There is sadly not a lot out there about Alvarez floating around, so let me try to sum up those tidbits about Pre-Detroit Jose Alvarez: He threw 3 pitches and only one was good. His fastball wasn’t very fast. He threw too many strikes and got hammered when he missed in the zone. Frankly, sounds a lot like Adam Wilk but without the exceptional minor league numbers.
But… flash forward to this year? Alvarez doesn’t throw 3 pitches, he throws 5. In addition to the average curve and good change, he throws a slider and he throws 2 fastballs and not just 1. Exactly which fastballs he throws seem to be the subject of some confusion. According to brooksbaseball.net, he throws a four-seamer and a sinker. According to Fangraphs Pitch/FX he throws a two-seamer and four-seamer. According to John Wagner of the Toledo Blade it’s a four-seamer and a cutter. Now, I don’t know how reliably pitch distinctions like this can be identified from the booth – but if we can rely on that Fangraphs Pitch/FX division (whether or not it is actually a 2-seamer) the “moving” fastball is very good even if the straight fastball is bad. What you might also notice is that his fastball is faster than advertised – averaging 89.4 according to Fangraphs and very nearly 90 according to brooksbaseball.net. The changeup and the secondary fastball have been his only plus pitches through his first 2 starts, but the existence of that slider is probably important – since that very good change is something Alvarez only throws to righties. Oh, for the last point: Alvarez hasn’t been (in his two Detroit starts) throwing an excessive number of strikes: according to Fangraphs he has thrown in the zone barely 40% of the time and his swing rate is pretty low. Guys have been taking borderline pitches against him rather than teeing up on ugly pitches in the zone. For a point of comparison, Doug Fister (another guy with a bad straight fastball, bad slider, average curve and good two-seamer and changeup) has hit the zone 48% of the time over his career. Anibal Sanchez throws about 50% in the zone.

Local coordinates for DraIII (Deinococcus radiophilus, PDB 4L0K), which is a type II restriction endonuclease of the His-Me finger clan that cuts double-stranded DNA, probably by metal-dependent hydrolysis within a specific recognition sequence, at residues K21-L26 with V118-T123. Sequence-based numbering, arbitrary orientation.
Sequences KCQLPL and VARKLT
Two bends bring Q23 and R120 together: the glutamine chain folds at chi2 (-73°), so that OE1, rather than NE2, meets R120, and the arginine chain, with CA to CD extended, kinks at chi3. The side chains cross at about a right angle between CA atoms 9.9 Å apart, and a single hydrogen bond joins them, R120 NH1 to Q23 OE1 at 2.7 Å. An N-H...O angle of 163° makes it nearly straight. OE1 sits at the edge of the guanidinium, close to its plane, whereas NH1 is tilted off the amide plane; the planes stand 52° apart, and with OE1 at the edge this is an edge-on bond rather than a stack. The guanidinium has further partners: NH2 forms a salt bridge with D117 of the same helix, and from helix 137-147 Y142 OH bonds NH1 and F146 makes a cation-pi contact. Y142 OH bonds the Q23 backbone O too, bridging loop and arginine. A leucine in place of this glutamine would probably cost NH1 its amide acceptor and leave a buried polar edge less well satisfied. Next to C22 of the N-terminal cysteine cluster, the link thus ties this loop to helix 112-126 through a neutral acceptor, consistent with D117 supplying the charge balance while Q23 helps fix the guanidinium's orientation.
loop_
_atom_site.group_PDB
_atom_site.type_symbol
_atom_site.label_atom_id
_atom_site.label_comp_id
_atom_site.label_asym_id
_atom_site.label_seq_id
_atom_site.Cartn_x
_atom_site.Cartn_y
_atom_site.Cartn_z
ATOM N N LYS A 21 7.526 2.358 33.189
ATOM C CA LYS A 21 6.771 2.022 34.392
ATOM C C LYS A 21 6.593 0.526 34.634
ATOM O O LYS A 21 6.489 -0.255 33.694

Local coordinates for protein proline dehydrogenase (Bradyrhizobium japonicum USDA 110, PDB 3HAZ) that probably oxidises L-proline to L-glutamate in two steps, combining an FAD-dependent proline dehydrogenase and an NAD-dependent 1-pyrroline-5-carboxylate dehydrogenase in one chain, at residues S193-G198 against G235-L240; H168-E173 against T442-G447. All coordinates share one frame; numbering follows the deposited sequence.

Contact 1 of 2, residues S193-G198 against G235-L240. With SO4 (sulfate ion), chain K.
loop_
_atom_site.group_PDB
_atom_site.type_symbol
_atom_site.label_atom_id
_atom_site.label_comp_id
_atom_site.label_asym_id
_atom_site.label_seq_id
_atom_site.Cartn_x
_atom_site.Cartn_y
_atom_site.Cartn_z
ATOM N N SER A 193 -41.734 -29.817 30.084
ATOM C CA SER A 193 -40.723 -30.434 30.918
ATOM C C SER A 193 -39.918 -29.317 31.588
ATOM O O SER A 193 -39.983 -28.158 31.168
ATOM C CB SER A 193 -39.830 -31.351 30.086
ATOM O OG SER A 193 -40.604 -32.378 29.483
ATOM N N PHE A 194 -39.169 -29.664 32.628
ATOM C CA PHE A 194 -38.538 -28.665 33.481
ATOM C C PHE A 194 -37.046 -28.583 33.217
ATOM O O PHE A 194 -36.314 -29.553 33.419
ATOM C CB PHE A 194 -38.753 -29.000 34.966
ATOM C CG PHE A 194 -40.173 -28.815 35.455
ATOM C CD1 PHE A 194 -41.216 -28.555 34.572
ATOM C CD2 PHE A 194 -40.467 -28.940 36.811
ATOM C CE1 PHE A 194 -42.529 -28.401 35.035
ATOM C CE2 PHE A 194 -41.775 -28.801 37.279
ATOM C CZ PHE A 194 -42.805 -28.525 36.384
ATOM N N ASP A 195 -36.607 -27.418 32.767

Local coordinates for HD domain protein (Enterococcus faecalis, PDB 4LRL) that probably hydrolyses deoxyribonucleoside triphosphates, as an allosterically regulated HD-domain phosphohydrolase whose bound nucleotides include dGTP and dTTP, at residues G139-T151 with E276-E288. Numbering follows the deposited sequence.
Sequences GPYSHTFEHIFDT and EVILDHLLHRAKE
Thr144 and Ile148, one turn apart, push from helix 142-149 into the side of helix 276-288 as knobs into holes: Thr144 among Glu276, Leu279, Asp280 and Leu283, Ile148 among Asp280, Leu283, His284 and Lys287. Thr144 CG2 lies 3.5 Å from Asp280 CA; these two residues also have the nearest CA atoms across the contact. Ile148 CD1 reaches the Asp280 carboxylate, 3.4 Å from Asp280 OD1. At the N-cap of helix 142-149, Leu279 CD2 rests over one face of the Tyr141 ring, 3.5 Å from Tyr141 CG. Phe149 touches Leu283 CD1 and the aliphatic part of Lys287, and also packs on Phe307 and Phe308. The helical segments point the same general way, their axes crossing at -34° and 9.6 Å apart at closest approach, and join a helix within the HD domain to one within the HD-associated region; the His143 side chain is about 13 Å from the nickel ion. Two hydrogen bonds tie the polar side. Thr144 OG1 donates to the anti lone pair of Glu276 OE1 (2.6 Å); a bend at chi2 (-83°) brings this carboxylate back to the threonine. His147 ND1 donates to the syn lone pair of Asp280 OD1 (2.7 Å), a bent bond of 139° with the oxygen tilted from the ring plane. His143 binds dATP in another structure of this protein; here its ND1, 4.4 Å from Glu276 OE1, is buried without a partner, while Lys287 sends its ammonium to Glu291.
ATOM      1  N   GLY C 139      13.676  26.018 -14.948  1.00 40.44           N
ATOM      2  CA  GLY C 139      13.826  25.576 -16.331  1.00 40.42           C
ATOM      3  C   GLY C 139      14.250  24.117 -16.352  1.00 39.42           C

So… maybe somewhere along the line Alvarez gained a little velocity. Maybe he added a couple of pitches – one of which is actually good. Maybe he learned to stop throwing so many bad strikes. The small sample numbers certainly make it look like he did all three. This is actually important… if Alvarez is basically the slightly worse Adam Wilk that the Marlins thought they were losing, then that predicted ERA of 6.00 sounds likely and Alvarez’ 2013 numbers sound like a guy pitching over his head. If he’s not that guy at all anymore, then maybe he can hold a 4-ish ERA in the bigs and keep Detroit in games. Whether or not any other Tigers starters have issues that cause them to miss starts, I’m not at all confident in Anibal Sanchez at this point – so there’s a good chance that Alvarez is going to be needed well beyond tonight’s start against LA. He’s also 24 and under team control for years to come – so he could continue to be valuable for years to come.